Hallucination‐ and speech‐specific hypercoupling in frontotemporal auditory and language networks in schizophrenia using combined task‐based fMRI data: An fBIRN study

Hallucination‐ and speech‐specific hypercoupling in frontotemporal auditory and language... Hypercoupling of activity in speech‐perception‐specific brain networks has been proposed to play a role in the generation of auditory‐verbal hallucinations (AVHs) in schizophrenia; however, it is unclear whether this hypercoupling extends to nonverbal auditory perception. We investigated this by comparing schizophrenia patients with and without AVHs, and healthy controls, on task‐based functional magnetic resonance imaging (fMRI) data combining verbal speech perception (SP), inner verbal thought generation (VTG), and nonverbal auditory oddball detection (AO). Data from two previously published fMRI studies were simultaneously analyzed using group constrained principal component analysis for fMRI (group fMRI‐CPCA), which allowed for comparison of task‐related functional brain networks across groups and tasks while holding the brain networks under study constant, leading to determination of the degree to which networks are common to verbal and nonverbal perception conditions, and which show coordinated hyperactivity in hallucinations. Three functional brain networks emerged: (a) auditory‐motor, (b) language processing, and (c) default‐mode (DMN) networks. Combining the AO and sentence tasks allowed the auditory‐motor and language networks to separately emerge, whereas they were aggregated when individual tasks were analyzed. AVH patients showed greater coordinated activity (deactivity for DMN regions) than non‐AVH patients during SP in all networks, but this did not extend to VTG or AO. This suggests that the hypercoupling in AVH patients in speech‐perception‐related brain networks is specific to perceived speech, and does not extend to perceived nonspeech or inner verbal thought generation. http://www.deepdyve.com/assets/images/DeepDyve-Logo-lg.png Human Brain Mapping Wiley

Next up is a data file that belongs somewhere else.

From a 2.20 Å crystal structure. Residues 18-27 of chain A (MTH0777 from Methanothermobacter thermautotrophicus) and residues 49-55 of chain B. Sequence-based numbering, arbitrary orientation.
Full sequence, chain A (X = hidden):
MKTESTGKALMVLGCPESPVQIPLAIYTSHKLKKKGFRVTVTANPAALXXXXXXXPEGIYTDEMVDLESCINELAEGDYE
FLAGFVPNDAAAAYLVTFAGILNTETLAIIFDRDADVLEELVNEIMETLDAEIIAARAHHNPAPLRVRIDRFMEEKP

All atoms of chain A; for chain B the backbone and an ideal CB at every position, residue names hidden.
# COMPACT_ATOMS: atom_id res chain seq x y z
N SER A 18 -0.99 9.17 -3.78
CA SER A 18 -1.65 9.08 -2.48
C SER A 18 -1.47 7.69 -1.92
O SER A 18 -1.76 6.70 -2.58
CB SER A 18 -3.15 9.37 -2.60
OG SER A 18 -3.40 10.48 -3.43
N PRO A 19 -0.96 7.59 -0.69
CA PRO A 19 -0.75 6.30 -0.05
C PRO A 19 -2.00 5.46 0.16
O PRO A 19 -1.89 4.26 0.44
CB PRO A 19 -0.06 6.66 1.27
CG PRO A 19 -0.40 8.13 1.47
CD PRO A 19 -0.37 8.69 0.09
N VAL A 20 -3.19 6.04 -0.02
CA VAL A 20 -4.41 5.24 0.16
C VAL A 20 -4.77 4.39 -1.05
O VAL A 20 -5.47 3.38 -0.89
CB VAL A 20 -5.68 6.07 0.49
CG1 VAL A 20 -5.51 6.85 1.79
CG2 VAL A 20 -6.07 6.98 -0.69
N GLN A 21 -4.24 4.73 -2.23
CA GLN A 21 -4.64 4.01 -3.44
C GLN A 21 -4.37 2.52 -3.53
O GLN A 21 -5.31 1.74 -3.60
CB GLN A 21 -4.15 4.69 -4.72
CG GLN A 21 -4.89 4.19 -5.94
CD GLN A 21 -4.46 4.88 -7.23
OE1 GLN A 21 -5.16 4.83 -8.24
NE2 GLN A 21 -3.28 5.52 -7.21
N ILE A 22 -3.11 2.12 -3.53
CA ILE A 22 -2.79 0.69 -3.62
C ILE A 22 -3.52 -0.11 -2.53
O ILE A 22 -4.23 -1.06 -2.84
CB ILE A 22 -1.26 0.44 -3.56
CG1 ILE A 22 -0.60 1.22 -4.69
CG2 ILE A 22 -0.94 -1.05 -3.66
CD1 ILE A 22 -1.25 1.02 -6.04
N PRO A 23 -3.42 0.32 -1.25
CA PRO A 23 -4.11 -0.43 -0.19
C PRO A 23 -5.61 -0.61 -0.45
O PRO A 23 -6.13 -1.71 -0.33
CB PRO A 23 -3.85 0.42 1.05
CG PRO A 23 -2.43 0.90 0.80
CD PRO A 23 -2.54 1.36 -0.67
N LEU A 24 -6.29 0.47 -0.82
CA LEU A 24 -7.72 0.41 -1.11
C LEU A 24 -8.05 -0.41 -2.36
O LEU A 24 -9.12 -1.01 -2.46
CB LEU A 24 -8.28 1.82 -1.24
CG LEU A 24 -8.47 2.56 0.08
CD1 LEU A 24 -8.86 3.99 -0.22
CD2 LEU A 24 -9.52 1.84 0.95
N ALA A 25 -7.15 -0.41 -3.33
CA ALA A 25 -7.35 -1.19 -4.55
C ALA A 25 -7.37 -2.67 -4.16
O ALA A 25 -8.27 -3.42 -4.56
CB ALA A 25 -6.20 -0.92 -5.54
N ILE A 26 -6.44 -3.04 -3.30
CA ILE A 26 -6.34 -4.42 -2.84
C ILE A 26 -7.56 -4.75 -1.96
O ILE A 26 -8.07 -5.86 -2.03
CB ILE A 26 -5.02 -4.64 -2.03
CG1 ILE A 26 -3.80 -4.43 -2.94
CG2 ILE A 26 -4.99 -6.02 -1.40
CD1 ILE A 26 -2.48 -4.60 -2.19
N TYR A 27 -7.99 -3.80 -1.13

Hallucination‐ and speech‐specific hypercoupling in frontotemporal auditory and language networks in schizophrenia using combined task‐based fMRI data: An fBIRN study

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Publisher
Wiley Subscription Services, Inc., A Wiley Company
Copyright
© 2018 Wiley Periodicals, Inc.
ISSN
1065-9471
eISSN
1097-0193
D.O.I.
10.1002/hbm.23934
Publisher site
See Article on Publisher Site

Abstract

Hypercoupling of activity in speech‐perception‐specific brain networks has been proposed to play a role in the generation of auditory‐verbal hallucinations (AVHs) in schizophrenia; however, it is unclear whether this hypercoupling extends to nonverbal auditory perception. We investigated this by comparing schizophrenia patients with and without AVHs, and healthy controls, on task‐based functional magnetic resonance imaging (fMRI) data combining verbal speech perception (SP), inner verbal thought generation (VTG), and nonverbal auditory oddball detection (AO). Data from two previously published fMRI studies were simultaneously analyzed using group constrained principal component analysis for fMRI (group fMRI‐CPCA), which allowed for comparison of task‐related functional brain networks across groups and tasks while holding the brain networks under study constant, leading to determination of the degree to which networks are common to verbal and nonverbal perception conditions, and which show coordinated hyperactivity in hallucinations. Three functional brain networks emerged: (a) auditory‐motor, (b) language processing, and (c) default‐mode (DMN) networks. Combining the AO and sentence tasks allowed the auditory‐motor and language networks to separately emerge, whereas they were aggregated when individual tasks were analyzed. AVH patients showed greater coordinated activity (deactivity for DMN regions) than non‐AVH patients during SP in all networks, but this did not extend to VTG or AO. This suggests that the hypercoupling in AVH patients in speech‐perception‐related brain networks is specific to perceived speech, and does not extend to perceived nonspeech or inner verbal thought generation.

Journal

Human Brain MappingWiley

Published: Jan 1, 2018

Keywords: ; ; ; ;

References

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